In one method used to commence the brachytherapy procedure, the physician introduces the applicator through a small incision made in the breast and into the surgical cavity. During introduction into the cavity, the balloon is deflated and has a small profile in order to traverse the small track leading into the cavity. When the balloon is inside of the cavity, it is inflated to a predetermined size tending to force the cavity to approximate the shape of the balloon. At that time, an image is taken showing the position of the surface of the balloon relative to the skin and other radiation sensitive structures. If there is less than a 5

mm distance, for example, between the surface of the balloon and the skin, the patient is disqualified from the treatment. The balloon is removed and the patient will then undergo an alternative form of radiation treatment.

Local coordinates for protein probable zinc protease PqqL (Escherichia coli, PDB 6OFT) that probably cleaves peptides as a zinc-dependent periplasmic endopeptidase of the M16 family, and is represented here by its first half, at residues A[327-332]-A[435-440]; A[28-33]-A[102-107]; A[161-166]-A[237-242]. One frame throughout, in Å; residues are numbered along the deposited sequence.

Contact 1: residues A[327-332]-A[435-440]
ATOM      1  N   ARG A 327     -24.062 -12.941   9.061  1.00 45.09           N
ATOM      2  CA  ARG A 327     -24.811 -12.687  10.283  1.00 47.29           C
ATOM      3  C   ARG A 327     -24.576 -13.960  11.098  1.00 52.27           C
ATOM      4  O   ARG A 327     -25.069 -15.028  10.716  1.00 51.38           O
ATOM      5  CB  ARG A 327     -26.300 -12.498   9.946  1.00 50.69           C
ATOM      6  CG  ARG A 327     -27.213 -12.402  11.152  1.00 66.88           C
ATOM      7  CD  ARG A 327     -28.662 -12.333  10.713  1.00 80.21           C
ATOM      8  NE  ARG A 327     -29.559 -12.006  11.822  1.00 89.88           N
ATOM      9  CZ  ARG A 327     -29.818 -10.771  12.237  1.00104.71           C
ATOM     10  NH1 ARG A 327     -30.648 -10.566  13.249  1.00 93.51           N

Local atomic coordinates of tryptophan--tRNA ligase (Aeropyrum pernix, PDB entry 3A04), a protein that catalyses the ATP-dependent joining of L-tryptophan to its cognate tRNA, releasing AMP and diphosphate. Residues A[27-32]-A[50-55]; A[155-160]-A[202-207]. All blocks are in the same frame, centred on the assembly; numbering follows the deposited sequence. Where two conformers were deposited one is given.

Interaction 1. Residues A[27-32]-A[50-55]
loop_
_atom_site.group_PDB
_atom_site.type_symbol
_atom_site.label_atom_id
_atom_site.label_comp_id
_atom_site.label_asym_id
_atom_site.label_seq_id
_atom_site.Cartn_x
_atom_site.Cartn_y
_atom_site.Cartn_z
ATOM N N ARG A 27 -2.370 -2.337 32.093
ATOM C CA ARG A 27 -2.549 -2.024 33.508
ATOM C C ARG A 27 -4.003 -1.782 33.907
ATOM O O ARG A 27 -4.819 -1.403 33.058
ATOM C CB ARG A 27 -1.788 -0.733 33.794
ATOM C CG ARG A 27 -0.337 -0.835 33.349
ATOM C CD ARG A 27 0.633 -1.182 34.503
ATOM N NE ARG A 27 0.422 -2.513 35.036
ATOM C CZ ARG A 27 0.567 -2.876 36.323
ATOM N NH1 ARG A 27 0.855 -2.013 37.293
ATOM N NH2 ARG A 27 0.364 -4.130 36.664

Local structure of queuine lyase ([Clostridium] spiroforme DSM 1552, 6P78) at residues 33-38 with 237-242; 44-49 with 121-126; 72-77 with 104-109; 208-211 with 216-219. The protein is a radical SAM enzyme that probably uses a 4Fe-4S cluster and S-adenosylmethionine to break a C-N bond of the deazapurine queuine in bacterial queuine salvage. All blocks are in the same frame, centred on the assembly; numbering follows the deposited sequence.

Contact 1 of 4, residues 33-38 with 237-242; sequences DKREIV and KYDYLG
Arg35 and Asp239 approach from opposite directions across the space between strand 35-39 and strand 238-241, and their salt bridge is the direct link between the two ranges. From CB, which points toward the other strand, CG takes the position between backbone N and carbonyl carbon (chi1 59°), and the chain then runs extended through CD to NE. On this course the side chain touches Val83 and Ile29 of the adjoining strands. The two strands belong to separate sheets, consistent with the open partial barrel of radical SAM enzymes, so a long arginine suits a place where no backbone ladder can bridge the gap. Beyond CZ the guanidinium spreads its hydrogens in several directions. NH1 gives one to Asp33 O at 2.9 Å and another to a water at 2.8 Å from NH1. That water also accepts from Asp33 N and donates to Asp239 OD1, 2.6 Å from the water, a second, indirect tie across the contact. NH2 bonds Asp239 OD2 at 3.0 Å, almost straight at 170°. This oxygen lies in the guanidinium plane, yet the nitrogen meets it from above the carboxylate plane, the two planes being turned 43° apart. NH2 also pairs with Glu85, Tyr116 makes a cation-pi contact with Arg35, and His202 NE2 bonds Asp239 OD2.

The present invention provides a means of significantly increasing the number of patients who will qualify for optimal breast brachytherapy, reducing the approximately 30% of patients who are disqualified from this treatment when skin distance is postoperatively assessed and found to be prohibitive. This is accomplished by placement of a protective patch inside the cavity in direct apposition to the skin or other structure which would be injured by application of the preferred treatment if left unprotected. Alternatively, the patch can be placed postoperatively at the time of catheter insertion or as a separate procedure directly into the cavity. If desired, the patch may be held by suturing it to tissue.